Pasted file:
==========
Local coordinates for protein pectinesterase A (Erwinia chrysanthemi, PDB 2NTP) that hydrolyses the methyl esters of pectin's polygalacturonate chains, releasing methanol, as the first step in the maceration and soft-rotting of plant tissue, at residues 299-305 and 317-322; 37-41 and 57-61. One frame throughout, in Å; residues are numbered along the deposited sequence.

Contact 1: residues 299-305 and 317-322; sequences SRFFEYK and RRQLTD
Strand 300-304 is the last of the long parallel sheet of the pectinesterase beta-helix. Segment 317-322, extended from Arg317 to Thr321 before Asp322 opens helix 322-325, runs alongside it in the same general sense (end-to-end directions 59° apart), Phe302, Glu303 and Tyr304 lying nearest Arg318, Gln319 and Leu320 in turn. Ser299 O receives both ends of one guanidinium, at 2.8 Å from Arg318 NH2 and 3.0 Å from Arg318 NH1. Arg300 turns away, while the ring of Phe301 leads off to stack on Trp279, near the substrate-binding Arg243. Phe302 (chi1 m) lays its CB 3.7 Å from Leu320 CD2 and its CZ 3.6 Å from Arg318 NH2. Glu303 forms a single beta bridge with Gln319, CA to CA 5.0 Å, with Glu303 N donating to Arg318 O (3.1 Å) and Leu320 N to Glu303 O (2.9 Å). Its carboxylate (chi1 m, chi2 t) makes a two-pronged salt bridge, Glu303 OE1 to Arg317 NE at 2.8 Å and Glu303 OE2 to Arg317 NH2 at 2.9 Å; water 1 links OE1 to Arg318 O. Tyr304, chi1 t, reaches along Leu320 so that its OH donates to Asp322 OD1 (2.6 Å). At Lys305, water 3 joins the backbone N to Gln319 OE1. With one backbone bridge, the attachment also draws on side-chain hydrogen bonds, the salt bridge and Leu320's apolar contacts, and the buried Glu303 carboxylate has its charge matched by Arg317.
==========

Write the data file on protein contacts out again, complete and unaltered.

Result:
Local coordinates for protein pectinesterase A (Erwinia chrysanthemi, PDB 2NTP) that hydrolyses the methyl esters of pectin's polygalacturonate chains, releasing methanol, as the first step in the maceration and soft-rotting of plant tissue, at residues 299-305 and 317-322; 37-41 and 57-61. One frame throughout, in Å; residues are numbered along the deposited sequence.

Contact 1: residues 299-305 and 317-322; sequences SRFFEYK and RRQLTD
Strand 300-304 is the last of the long parallel sheet of the pectinesterase beta-helix. Segment 317-322, extended from Arg317 to Thr321 before Asp322 opens helix 322-325, runs alongside it in the same general sense (end-to-end directions 59° apart), Phe302, Glu303 and Tyr304 lying nearest Arg318, Gln319 and Leu320 in turn. Ser299 O receives both ends of one guanidinium, at 2.8 Å from Arg318 NH2 and 3.0 Å from Arg318 NH1. Arg300 turns away, while the ring of Phe301 leads off to stack on Trp279, near the substrate-binding Arg243. Phe302 (chi1 m) lays its CB 3.7 Å from Leu320 CD2 and its CZ 3.6 Å from Arg318 NH2. Glu303 forms a single beta bridge with Gln319, CA to CA 5.0 Å, with Glu303 N donating to Arg318 O (3.1 Å) and Leu320 N to Glu303 O (2.9 Å). Its carboxylate (chi1 m, chi2 t) makes a two-pronged salt bridge, Glu303 OE1 to Arg317 NE at 2.8 Å and Glu303 OE2 to Arg317 NH2 at 2.9 Å; water 1 links OE1 to Arg318 O. Tyr304, chi1 t, reaches along Leu320 so that its OH donates to Asp322 OD1 (2.6 Å). At Lys305, water 3 joins the backbone N to Gln319 OE1. With one backbone bridge, the attachment also draws on side-chain hydrogen bonds, the salt bridge and Leu320's apolar contacts, and the buried Glu303 carboxylate has its charge matched by Arg317.